Cameron pledges to protect 'free press' as 60 'victims' urge him to reject PCC2

Prime Minister David Cameron said he did not want "heavy-handed" state regulation of the press as campaign group Hacked Off sent him an open-letter urging him to reject industry proposals for a reformed Press Complaints Commission.

Some sixty alleged "victims" of the press put their names to an open letter to Cameron which was published in The Observer yesterday.

It said that the Lord Black plan from press owners for a reformed PCC with new powers to fine and investigate and more lay members was “an insufficiently clean break from the current PCC and the failings associated with that organisation”.

The letter adds: “We have therefore been alarmed and distressed by the widespread reports in the press (‘The Times’, 31st August 2012), supported by comments made by senior members of your party, that you have already made up your mind and that you were ‘preparing to reject statutory intervention in the regulation of the press even if it is strongly recommended by Lord Justice Leveson’; and that the ‘newspaper industry will be given another chance to improve self-regulation’…

“We are disappointed that you have so far not contradicted these articles, and therefore give the impression that you have, indeed, already decided to reject the recommendations of the Inquiry which you set up, even before they are even submitted. We, the victims, would consider such a rejection to be a betrayal of us and of your previous commitments.”

The Hacked-Off letter urged Cameron to stand by previous assurances that “the test of the future system of press regulation is not whether it suits the politicians or their friends in the press, but rather the public interest – including the need of members of society to be free from illegal and unethical press practices”.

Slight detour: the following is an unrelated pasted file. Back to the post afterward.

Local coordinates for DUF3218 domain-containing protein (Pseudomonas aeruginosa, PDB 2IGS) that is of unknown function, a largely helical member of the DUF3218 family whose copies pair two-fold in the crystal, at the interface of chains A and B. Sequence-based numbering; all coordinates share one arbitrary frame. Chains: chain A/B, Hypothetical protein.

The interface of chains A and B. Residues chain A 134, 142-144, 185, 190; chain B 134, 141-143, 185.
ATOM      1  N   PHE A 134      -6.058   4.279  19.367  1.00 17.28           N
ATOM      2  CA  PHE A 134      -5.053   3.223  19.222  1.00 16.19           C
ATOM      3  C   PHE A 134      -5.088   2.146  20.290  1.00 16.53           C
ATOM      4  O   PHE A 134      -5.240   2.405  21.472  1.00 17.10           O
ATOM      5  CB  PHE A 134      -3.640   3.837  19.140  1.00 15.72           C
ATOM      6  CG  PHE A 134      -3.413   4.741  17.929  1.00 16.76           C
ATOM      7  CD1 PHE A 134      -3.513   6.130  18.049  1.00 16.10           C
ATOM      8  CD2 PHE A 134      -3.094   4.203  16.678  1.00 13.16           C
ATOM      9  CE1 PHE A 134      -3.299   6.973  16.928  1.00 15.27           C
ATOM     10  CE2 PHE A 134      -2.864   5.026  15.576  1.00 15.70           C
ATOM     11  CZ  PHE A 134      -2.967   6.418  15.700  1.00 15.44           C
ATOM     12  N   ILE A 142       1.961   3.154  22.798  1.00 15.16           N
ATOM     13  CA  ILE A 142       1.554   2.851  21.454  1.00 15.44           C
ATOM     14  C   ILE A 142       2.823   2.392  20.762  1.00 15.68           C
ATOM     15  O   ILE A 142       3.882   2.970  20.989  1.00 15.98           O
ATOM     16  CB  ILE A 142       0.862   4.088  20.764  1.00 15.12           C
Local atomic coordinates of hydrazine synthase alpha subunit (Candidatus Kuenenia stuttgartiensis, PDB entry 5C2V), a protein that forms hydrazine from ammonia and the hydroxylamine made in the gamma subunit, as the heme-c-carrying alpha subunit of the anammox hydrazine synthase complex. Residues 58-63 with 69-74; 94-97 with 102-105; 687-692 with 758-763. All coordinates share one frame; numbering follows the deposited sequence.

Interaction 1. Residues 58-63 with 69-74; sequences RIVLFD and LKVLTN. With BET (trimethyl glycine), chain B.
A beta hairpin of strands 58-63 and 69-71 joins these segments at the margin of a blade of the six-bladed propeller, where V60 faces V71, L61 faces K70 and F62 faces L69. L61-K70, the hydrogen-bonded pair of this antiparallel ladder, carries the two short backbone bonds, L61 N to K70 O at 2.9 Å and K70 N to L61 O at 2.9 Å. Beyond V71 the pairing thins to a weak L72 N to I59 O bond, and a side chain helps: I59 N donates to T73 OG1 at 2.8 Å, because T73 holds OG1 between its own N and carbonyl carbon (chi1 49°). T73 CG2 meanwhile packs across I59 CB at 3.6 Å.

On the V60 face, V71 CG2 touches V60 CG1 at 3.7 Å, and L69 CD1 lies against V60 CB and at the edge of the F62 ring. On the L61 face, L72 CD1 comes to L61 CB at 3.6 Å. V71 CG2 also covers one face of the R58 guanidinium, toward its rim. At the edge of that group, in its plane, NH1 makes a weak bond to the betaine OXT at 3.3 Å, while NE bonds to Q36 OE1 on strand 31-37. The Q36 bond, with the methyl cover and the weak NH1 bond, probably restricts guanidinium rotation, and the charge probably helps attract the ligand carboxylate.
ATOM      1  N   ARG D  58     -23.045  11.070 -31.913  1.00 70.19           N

Speaking on the Andrew Marr show on BBC One yesterday, Cameron was asked whether he would stick to his reported promise to implement Lord Justice Leveson's recommendations, providing they were not "bonkers", Cameron said: "Absolutely."

But he added: "We must wait for what Lord Justice Leveson says. I don't want to try to prejudge it… We have got to wait until he produces his report…

"We don't want heavy-handed state intervention. We have got to have a free press. They have got to be free to uncover wrongdoing, to follow the evidence, to do the job in our democracy that they need to do.

"But on the other hand, it is quite clear people have been abused, people's families and lives have been torn up by press intrusion.

"The status quo is not an option. Let's let him do his work.

"I fully intend and – I think this goes right across the parties – we all want to put in place a sensible regulatory system. We are hoping Lord Justice Leveson is going to crack this problem for us. But we must let him do his work first."

The Hacked Off letter was signed by the following “honorary associates” of the campaign who are all said to be victims of “unlawful or unethical conduct” from some press:

Trevor Akester, Denise Anderson, Sophie Anderton, David Archer, Leslie Ash, Patricia Bernal, Alex Best, James Burdge, Major Mark Cann, Lee Chapman, Charlotte Church, Sheila Coleman, Steve Coogan, Eimear Cook, Tricia Cooklin, Mark Covell, Paul Dadge, Nicola Duffett, Christopher Eccleston, Jennifer Evans, Mary-Ellen Field, Duncan Foster, Sheryl Gascoigne, Lissa Gibbons, Louise Glass, Hugh Grant, Jacqui Hames, Joan Hammell, Charlotte Harris, Simon Hughes, Ian Hurst, Ben Jackson, Christopher Jefferies, Stephen Kelly, Andrew King, Sally King, Adam Lancelot, Jude Law, Anne Lee, Zoe Margolis, Michelle Milburn, Max Mosley, Sid Owen, Brian Paddick, Amanda Ramsay, Father Richard Reardon, Tom Rowland, JK Rowling, Graham Shear, Joan Smith, Nicola Smith, Mark Thomson, Stephen Toze, Prof John Tulloch, Claire Ward, James Watson, Margaret Watson, Patrick Watters, Noel Whelan, Jane Winter, HJK.

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